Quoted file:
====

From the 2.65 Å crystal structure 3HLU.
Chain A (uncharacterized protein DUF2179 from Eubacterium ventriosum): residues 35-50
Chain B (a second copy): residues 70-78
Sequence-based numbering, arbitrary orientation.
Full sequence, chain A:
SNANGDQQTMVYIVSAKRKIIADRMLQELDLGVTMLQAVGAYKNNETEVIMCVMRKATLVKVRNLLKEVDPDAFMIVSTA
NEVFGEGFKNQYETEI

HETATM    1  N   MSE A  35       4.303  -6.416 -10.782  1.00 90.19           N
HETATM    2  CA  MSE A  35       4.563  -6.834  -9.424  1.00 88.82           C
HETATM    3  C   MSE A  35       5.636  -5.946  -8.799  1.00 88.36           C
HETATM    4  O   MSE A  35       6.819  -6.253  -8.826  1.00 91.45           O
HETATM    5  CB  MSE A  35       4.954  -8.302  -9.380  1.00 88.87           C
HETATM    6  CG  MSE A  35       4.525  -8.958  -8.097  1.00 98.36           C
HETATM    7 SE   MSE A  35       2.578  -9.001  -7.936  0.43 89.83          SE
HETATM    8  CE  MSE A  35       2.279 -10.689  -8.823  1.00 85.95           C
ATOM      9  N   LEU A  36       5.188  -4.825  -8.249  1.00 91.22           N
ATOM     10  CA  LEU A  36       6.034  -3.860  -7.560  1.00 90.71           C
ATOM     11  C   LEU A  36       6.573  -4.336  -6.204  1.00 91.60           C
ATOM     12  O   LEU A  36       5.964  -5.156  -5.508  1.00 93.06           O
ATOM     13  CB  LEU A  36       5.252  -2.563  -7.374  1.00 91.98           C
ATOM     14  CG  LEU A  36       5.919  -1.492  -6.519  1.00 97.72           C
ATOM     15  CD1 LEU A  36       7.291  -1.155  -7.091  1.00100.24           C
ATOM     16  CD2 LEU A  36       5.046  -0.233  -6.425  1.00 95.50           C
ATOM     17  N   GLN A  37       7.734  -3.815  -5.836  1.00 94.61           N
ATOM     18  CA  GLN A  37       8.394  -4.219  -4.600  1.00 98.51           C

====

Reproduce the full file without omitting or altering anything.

From the 2.65 Å crystal structure 3HLU.
Chain A (uncharacterized protein DUF2179 from Eubacterium ventriosum): residues 35-50
Chain B (a second copy): residues 70-78
Sequence-based numbering, arbitrary orientation.
Full sequence, chain A:
SNANGDQQTMVYIVSAKRKIIADRMLQELDLGVTMLQAVGAYKNNETEVIMCVMRKATLVKVRNLLKEVDPDAFMIVSTA
NEVFGEGFKNQYETEI

HETATM    1  N   MSE A  35       4.303  -6.416 -10.782  1.00 90.19           N
HETATM    2  CA  MSE A  35       4.563  -6.834  -9.424  1.00 88.82           C
HETATM    3  C   MSE A  35       5.636  -5.946  -8.799  1.00 88.36           C
HETATM    4  O   MSE A  35       6.819  -6.253  -8.826  1.00 91.45           O
HETATM    5  CB  MSE A  35       4.954  -8.302  -9.380  1.00 88.87           C
HETATM    6  CG  MSE A  35       4.525  -8.958  -8.097  1.00 98.36           C
HETATM    7 SE   MSE A  35       2.578  -9.001  -7.936  0.43 89.83          SE
HETATM    8  CE  MSE A  35       2.279 -10.689  -8.823  1.00 85.95           C
ATOM      9  N   LEU A  36       5.188  -4.825  -8.249  1.00 91.22           N
ATOM     10  CA  LEU A  36       6.034  -3.860  -7.560  1.00 90.71           C
ATOM     11  C   LEU A  36       6.573  -4.336  -6.204  1.00 91.60           C
ATOM     12  O   LEU A  36       5.964  -5.156  -5.508  1.00 93.06           O
ATOM     13  CB  LEU A  36       5.252  -2.563  -7.374  1.00 91.98           C
ATOM     14  CG  LEU A  36       5.919  -1.492  -6.519  1.00 97.72           C
ATOM     15  CD1 LEU A  36       7.291  -1.155  -7.091  1.00100.24           C
ATOM     16  CD2 LEU A  36       5.046  -0.233  -6.425  1.00 95.50           C
ATOM     17  N   GLN A  37       7.734  -3.815  -5.836  1.00 94.61           N
ATOM     18  CA  GLN A  37       8.394  -4.219  -4.600  1.00 98.51           C